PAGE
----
Drivers in regions with high electric vehicle adoption rates are becoming increasingly frustrated by inadequate and non-functioning charging stations, according to a study by J.D. Power.
J.D. Power’s second annual U.S. Electric Vehicle Experience (EVX) Public Charging Study found that despite a rising number of public charging stations in high volume electric vehicle (EV) markets such as California, Texas and Washington customer satisfaction with public Level 2 charging has declined from last year, dropping to 633 – on a 1,000-point scale – from 643 in 2021, while satisfaction with the speedier direct current (DC) fast charger segment remains flat at 674.
“Public charging continues to provide challenges to overall EV adoption and current EV owners alike,” Brent Gruber, executive director of global automotive at J.D. Power, said in a statement. “Not only is the availability of public charging still an obstacle, but EV owners continue to be faced with charging station equipment that is inoperable.”
The J.D. Power study measured electric vehicle owners’ satisfaction with public Level 2 charging stations and with DC fast charger stations across a range of factors, including ease of use, speed of charging, cost of charging, ease of payment; ease of finding a charging location, things to do while charging, safety of a location, charger availability, and physical condition of a charging location.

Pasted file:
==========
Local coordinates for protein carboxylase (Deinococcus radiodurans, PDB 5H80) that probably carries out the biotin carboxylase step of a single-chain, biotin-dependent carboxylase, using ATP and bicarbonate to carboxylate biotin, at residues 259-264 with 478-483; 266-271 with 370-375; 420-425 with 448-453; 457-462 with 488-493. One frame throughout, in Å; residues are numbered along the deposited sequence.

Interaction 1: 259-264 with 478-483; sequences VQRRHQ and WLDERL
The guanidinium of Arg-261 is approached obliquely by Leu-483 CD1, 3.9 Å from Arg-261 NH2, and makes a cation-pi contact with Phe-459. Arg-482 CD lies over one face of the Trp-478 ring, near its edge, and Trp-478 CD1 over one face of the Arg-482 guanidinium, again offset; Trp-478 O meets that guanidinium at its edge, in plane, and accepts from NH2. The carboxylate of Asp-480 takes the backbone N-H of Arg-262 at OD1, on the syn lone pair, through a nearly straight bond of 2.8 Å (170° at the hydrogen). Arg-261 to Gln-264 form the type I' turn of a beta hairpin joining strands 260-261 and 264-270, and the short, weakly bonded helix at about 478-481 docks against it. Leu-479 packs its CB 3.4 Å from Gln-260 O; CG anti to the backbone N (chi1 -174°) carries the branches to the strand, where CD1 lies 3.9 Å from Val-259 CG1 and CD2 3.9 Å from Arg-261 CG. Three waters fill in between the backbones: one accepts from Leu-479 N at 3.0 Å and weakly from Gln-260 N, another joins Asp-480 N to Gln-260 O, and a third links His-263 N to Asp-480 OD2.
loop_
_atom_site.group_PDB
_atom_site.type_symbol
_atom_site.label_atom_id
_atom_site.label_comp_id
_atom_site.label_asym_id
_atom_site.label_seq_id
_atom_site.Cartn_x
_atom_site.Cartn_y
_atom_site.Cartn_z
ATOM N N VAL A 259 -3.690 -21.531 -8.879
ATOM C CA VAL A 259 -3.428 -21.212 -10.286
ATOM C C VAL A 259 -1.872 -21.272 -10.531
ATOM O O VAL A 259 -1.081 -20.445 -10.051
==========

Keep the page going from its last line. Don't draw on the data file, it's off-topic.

While most electric vehicle owners were relatively satisfied with the ease of charging, the cost of charging drew lower satisfaction scores, 473 for DC fast chargers and 446 for Level 2 chargers.
Drivers also were dissatisfied with aspects of the charging experience. The study found that one of every five respondents decided not to charge their vehicle during their visit, mostly because the station malfunctioned or was out of service.
The study also found that electric vehicle owner satisfaction regarding the availability of public charging stations differed by region. California and the Pacific region have the highest number of public chargers, but those regions also have the highest concentration of electric vehicle owners, and they are not as satisfied with the availability and condition of public chargers as owners in other areas, the study found.
The West North Central region (Iowa, Kansas, Minnesota, Missouri, Nebraska, North Dakota and South Dakota) had the highest level of satisfaction with the availability of public charging. And the East North Central region (Illinois, Indiana, Michigan, Ohio and Wisconsin) had the highest level of satisfaction with the condition of public chargers.
The study found that Tesla Level 2 charging stations ranked highest with a score of 680 while Volta ranked second with a score of 667, and ChargePoint chargers ranked third with a score of 639. Tesla’s fast DC charging stations ranked highest with a score of 739 and was the only DC fast charger brand to rank above industry average.
Simply adding charging stations is not the answer, however, “stations need to be added to areas where there are currently gaps in heavily traveled routes and in high-density areas for people who don’t have access to residential charging, but most importantly, designed with things for users to do while charging—regardless of the use case,” Gruber said. “Then, we need to make sure those stations are reliable.”